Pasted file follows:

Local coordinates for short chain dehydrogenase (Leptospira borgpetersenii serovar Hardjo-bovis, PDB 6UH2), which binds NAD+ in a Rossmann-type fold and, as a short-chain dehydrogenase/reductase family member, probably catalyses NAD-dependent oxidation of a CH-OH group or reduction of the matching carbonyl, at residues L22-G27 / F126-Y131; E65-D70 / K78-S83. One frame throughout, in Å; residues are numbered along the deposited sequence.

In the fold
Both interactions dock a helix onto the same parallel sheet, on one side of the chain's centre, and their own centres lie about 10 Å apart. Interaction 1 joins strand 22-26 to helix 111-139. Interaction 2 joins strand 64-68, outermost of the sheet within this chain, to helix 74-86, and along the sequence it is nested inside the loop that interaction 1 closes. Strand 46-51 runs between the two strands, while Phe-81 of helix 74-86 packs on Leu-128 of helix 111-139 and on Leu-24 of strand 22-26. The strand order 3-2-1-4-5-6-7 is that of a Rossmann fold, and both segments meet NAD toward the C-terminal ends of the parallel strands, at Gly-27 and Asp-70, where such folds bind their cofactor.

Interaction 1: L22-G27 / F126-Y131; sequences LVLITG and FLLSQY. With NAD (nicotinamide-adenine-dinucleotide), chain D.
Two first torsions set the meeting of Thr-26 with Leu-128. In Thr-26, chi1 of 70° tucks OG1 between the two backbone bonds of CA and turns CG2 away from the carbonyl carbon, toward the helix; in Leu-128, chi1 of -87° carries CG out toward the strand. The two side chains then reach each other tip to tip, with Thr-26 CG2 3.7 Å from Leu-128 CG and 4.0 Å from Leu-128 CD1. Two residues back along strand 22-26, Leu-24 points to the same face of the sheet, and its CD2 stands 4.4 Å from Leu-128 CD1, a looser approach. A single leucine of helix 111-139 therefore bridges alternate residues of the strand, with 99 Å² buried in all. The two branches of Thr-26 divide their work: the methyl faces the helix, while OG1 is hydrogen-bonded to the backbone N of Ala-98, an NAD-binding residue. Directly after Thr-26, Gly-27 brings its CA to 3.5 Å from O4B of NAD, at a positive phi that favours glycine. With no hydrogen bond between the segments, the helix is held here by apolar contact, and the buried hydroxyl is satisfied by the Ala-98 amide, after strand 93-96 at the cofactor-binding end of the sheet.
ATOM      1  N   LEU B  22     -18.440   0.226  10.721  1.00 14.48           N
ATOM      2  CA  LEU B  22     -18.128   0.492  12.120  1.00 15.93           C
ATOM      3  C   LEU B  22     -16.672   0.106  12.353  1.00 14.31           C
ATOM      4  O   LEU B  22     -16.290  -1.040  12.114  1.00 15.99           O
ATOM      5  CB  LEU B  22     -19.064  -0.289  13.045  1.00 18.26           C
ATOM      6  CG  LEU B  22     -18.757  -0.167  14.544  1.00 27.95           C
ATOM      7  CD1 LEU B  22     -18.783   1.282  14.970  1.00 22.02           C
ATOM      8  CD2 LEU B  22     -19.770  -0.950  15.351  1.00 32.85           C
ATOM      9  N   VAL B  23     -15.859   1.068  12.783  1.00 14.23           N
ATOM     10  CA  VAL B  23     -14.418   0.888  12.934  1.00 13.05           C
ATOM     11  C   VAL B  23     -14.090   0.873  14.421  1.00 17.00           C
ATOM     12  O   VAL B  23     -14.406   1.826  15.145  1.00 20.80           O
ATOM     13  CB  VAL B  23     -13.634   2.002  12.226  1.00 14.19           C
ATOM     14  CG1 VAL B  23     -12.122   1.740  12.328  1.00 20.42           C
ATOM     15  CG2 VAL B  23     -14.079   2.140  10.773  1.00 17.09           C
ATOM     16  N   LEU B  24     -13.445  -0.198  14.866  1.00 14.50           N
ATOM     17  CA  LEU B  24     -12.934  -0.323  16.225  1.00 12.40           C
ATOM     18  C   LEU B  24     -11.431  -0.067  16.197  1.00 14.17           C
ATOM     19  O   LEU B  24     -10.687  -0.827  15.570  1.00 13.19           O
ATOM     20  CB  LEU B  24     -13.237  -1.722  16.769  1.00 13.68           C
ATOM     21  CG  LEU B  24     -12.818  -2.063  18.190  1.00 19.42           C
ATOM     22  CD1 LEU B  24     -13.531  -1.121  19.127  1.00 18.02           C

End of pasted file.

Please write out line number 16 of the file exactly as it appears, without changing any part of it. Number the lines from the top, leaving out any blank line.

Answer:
ATOM     11  C   VAL B  23     -14.090   0.873  14.421  1.00 17.00           C